Why care about Ypsilanti’s Towner House?
From: Arthur J. Harris
To: Ypsilanti Historic District Commission
Topic: Demolition of the Towner House
On a personal basis, I can say that the Towner House is the first building to attract my attention when I began to search for a home in Ypsilanti. I wrote to Reverend Woodruff of the Presbyterian Church, informing him of my interest. At the time, I believe some students were renting it from the church and it looked pretty bad; however, I saw its possibilities. My interest, unfortunately, met with rejection.
When I did find a house in Ypsilanti, it was the spring of 1974 and a new group of concerned citizens had formed to save the Towner House. This new group, headed by Nathalie Edmunds and Jane Bird, became the Ypsilanti Heritage Foundation. They obtained an annual lease from the Presbyterian Church to rent the building. Work began immediately to renovate the house and I was enlisted to help. I vividly remember those first days of community service: washing windows, painting, and general cleaning up. Soon the house had a good tenant, Gary Decker, then at EMU, now at U-M, who, with much volunteer help from Foundation members, made the house look like Little Williamsburg. This relationship between the Foundation and the church continued until it was clear that the church would not commit themselves to more than an annual lease, making major investments in the building out of the question.
However, another group soon came forward, a group associated with the museum and the public schools-citizens interested in the Towner House on that historic street and, at the same time, interested in expanding the active program of local history studies already established in the schools. Hence, the Towner House was again leased to a community organization, this one known as Friends of the Towner House Children’s Museum, and thus began a period that is memorable to many of us as one of the most vital moments in our city’s proud history, when the Towner House was involved in an educational program that has been so important to the community-teaching children about American life as it was lived a hundred years ago. A lively schedule of activities took place on site at the Towner House, including a complete and very active program during Heritage Festival.
Hence, the Towner House is not just another old building in need of care. Its history is long: it has survived since almost the time that Michigan gained its statehood. It stands on the most historic street in town, at the climax of that street, directly across from the former City Hall (the Quirk Mansion) as well as the city’s superb House Museum (and, not so incidentally, diagonally across from the present mayor’s house).
The Ypsilanti Heritage Foundation was formed to save the Towner House from demolition. A lease agreement was created in 1975 between the church and the foundation. After continuing to be a private residence, it became a Children’s Museum in 1982. The museum ceased to exist in 1990, and the house fell into disrepair. (Eventually) a consent agreement was reached between the City and the Church, calling for removal of all the additions in the back to the original structure and installation of a new roof. The Towner House LLC was formed as a nonprofit entity to maintain and repair the building.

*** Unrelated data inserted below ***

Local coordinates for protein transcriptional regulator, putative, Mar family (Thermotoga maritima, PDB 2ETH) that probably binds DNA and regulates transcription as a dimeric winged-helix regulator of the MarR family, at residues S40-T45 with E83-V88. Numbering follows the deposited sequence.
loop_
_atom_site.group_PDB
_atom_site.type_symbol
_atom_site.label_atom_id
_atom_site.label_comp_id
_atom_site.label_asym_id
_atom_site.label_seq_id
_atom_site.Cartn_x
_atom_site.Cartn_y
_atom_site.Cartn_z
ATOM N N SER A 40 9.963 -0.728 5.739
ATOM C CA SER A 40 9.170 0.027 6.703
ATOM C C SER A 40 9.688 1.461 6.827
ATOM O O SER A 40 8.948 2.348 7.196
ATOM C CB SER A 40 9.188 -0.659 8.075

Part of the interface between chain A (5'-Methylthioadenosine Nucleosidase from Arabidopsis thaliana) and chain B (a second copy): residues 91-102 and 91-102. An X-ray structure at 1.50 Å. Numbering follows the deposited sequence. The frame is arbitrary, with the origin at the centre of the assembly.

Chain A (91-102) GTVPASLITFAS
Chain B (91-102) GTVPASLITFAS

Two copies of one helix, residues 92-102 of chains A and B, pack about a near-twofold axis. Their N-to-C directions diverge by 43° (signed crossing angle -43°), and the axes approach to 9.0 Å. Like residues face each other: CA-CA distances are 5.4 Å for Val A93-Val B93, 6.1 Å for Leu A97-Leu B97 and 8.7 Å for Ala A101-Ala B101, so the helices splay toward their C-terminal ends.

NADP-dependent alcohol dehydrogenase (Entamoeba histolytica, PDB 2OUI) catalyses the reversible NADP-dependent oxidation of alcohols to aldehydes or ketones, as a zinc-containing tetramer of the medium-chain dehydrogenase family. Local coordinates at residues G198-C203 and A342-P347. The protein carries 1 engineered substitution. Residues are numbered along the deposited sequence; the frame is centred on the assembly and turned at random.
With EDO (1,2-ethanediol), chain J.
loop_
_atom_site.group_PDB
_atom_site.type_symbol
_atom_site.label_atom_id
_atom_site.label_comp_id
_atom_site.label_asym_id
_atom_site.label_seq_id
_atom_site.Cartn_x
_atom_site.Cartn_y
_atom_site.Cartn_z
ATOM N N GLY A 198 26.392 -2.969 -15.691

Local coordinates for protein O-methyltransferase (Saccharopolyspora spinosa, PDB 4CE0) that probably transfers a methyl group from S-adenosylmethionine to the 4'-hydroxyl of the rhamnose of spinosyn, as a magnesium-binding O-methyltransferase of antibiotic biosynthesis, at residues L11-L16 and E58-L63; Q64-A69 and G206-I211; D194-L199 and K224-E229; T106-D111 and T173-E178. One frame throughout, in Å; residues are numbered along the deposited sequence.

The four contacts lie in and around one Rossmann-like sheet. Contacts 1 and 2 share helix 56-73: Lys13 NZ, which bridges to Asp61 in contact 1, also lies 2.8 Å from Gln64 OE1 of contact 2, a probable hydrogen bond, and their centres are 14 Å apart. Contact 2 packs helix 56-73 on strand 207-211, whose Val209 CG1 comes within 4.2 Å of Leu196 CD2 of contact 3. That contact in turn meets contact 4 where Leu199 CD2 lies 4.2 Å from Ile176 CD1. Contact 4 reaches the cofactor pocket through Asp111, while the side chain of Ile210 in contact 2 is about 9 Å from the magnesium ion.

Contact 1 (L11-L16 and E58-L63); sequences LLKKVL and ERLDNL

The Towner House was itself the home of another of Ypsilanti’s distinguished mayors, Mayor Tracy Towner. He and his family gave the house its now long-established name. Tracy’s sister, Carrie, was a member of the Conservatory of Music attached to the Normal School in the last century. She had studied in Europe and she gave private lessons at her studio in downtown Ypsilanti. During the house’s life as a children’s museum, a talented group of high school students presented an educational program entitled “Christmas at the Mayor’s House,” funded by EMU and The Michigan Council for the Humanities, in which the students played the roles of the Towner House family members. The house has thus not only lived history but has also been the site of a living history program. The world famous Ypsilanti Chamber Singers also performed for the guests.
No, this is not just another old house. It has a story to tell that gives meaning to all of our lives. It tells us who we are and where we came from. It has survived many years of neglect, but it has also seen through its windows the whole sweep of Ypsilanti’s history.
The street itself, our grandest, most historic avenue, has risen, fallen into severe decay, and risen again. Now the variety and splendor of its architectural heritage is appreciated far and wide. It stands almost completely restored as a proud symbol of our city’s determination to recover its heritage and move forward into the next century.
The Towner House is important to that street. No, it doesn’t have grandeur, but it has history wrapped around it. Even in its forlorn state at the moment, it remains a significant, tangible representation of our past. To approve demolition or moving at this point would be “perverse,” as Shakespeare defines the term: KNOWING WHAT’S RIGHT, AND DOING WHAT’S WRONG. That was Macbeth’s problem; let it not be ours.
The Towner House could easily be sold and become a viable asset to the community. The church need only relinquish a small piece of land, while gaining so much more; and the place itself could become what our mayor has made of her house across the street: a charming domestic site, a symbol of our respect for those who have gone before us, as well as a strong statement of our living community. I urge the commission to deny this new request to demolish the building.
Arthur John Harris (Jack)
Updated by Paul Schreiber (PaulSchreiber@comcast.net) on April 8, 2022